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Kelly Olynyk Is Feeling The Trade Winds In Boston

24-year-old Toronto native Kelly Olynyk was at the Air Canada Center working out with Team Canada recently as they prepare for the FIBA Americas later this month, however, even being home and playing for his National team couldn’t take his mind off of his situation in Boston. With too many Celtics big men and not enough minutes to go around, Olynyk was feeling the trade winds.

“You can get traded you know, any day,” Olynyk said. “You just got there and it’s hard to, I wouldn’t say it’s hard to, it’s different to really feel attached to one place in the NBA if you get bounced around. Canada you know, they can’t trade me to Germany.”

Last season Olynyk lost the starting center job to Tyler Zeller after only 13 games. This summer the Celtics added 6’10 free agent forward Jonas Jerebko and veteran free agent power forward/center Amir Johnson. Then Boston traded for 6’11 forward Perry Jones III and two-time All-Star power forward David Lee. These moves must have both Jared Sullinger and Olynyk wondering what the future holds for them.

Olynyk, the 13th pick in 2013, was acquired by the Celtics from the Mavericks for the draft rights to Lucas Nogueira. The 7′ 234 lb Gonzaga junior showed potential as a playmaking stretch-five and his NBA potential remains intriguing. In his two seasons with Boston, he has shot 35 percent from three-point range and averaged 9.4 points, 5 rebounds and 21.1 minutes.’s Jeremy Gottlieb describes him as,

He’s a really nice player, a unique talent with a multi-faceted game. Guys his height who can shoot, pass and handle the ball like he can aren’t terribly easy to find. Under the proper circumstances, he has the skills and the upside to develop into a valuable, versatile weapon for a team with a creative, potent offensive system.

Jeff Clark on Celtics Blog completes the picture,

Kelly Olynyk is a modern, face-up, stretch 4 with a lot of talents. At his best he’s hitting shots from deep, driving into the lane for easy buckets, and displaying deft passing instincts. At his worst he’s a deer in headlights afraid to shoot the ball and ineffective on either end of the floor.

It was a tale of two halves for Olynyk in his second season with Boston. Olynyk started the year 20 lbs lighter than the season before and that was a huge misstep as he was slotted in as the starting center. However, he was still showing signs of improvement prior to a serious ankle injury in January that cost him 18 games. For those first two months of the season, he was averaging 12.1 points and 5.6 rebounds in 25.8 minutes and shooting 38.2 percent from three-point range. In March and April, those numbers dropped to 8.8 points and 3.6 rebounds in 18.5 minutes and 34.2 percent from deep.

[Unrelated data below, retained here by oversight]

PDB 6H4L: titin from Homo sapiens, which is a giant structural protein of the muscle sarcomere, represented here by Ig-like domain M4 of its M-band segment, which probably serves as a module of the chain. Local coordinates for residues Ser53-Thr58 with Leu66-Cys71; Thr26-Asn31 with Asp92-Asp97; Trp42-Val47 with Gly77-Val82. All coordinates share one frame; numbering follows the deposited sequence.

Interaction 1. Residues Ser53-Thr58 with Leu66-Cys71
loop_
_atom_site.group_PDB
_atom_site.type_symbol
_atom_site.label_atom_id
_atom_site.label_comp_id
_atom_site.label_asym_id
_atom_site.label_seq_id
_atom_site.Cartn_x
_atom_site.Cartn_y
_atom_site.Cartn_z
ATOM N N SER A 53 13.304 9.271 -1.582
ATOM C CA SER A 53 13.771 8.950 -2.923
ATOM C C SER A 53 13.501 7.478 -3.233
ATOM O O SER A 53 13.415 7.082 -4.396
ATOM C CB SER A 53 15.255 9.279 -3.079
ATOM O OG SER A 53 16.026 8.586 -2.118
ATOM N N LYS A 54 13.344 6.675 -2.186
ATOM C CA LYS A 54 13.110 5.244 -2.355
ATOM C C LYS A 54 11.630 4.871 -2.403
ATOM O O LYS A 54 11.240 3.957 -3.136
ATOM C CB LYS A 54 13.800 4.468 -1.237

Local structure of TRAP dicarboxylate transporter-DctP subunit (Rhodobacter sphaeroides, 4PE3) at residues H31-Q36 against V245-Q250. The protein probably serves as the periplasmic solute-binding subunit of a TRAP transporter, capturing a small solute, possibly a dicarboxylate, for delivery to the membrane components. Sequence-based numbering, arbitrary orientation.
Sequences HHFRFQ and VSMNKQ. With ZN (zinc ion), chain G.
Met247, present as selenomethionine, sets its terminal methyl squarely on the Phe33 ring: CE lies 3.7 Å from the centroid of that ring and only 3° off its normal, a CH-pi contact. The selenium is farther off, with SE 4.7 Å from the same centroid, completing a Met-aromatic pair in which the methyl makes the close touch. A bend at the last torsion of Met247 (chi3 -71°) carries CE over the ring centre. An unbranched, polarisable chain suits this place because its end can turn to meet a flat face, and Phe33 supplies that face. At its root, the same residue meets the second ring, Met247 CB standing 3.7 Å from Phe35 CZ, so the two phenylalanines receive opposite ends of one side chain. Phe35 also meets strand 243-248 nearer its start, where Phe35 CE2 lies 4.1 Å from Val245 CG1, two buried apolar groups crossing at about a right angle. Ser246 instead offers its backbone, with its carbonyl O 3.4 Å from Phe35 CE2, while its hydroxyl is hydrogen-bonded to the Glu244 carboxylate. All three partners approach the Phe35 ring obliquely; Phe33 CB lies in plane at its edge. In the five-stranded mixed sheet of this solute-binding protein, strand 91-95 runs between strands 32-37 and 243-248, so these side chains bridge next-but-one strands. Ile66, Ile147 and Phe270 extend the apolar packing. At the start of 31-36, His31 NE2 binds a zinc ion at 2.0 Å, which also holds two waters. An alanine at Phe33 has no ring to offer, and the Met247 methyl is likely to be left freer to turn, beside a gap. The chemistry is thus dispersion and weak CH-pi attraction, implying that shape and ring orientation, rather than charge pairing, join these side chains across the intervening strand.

Olynyk told Jay King on that he won’t repeat last summer’s mistake.

Last year, Olynyk said he lost about 20 pounds over the offseason. This summer, he is working out with a different focus.
“Just build as much strength and mobility as possible,” he said. “Staying as agile and mobile as you can while continuing to gain strength. And I think that’s the biggest thing: becoming more athletic every single year.”

After losing his starting job last November and then having a rough second half to season following a severe ankle injury, Olynyk can’t help but notice all of the big men the Celtics have added this summer and wonder – out loud – if he’ll still be in Boston much longer.



Stephen_Brotherston_insideStephen Brotherston covers the Toronto Raptors and visiting NBA teams at the Air Canada Centre and is a member of the Professional Basketball Writers Association.




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“He is our starting point guard,” Triano confirmed. “He is the guy we are going to lean on to run this team. He did a great job for us last year when we were overseas playing 11 (exhibition) games in Europe. He understands the international game better. He is getting better. He is a big part of what we are doing and we expect a lot. We expect him to be the floor general.”



One thought on “Kelly Olynyk Is Feeling The Trade Winds In Boston

  1. Ron Sen

    Some say he’s (Olynyk) a pretty good PnR defender but I’d like to see the analytics. If he wants more minutes, then he has to bring more consistency at both ends.

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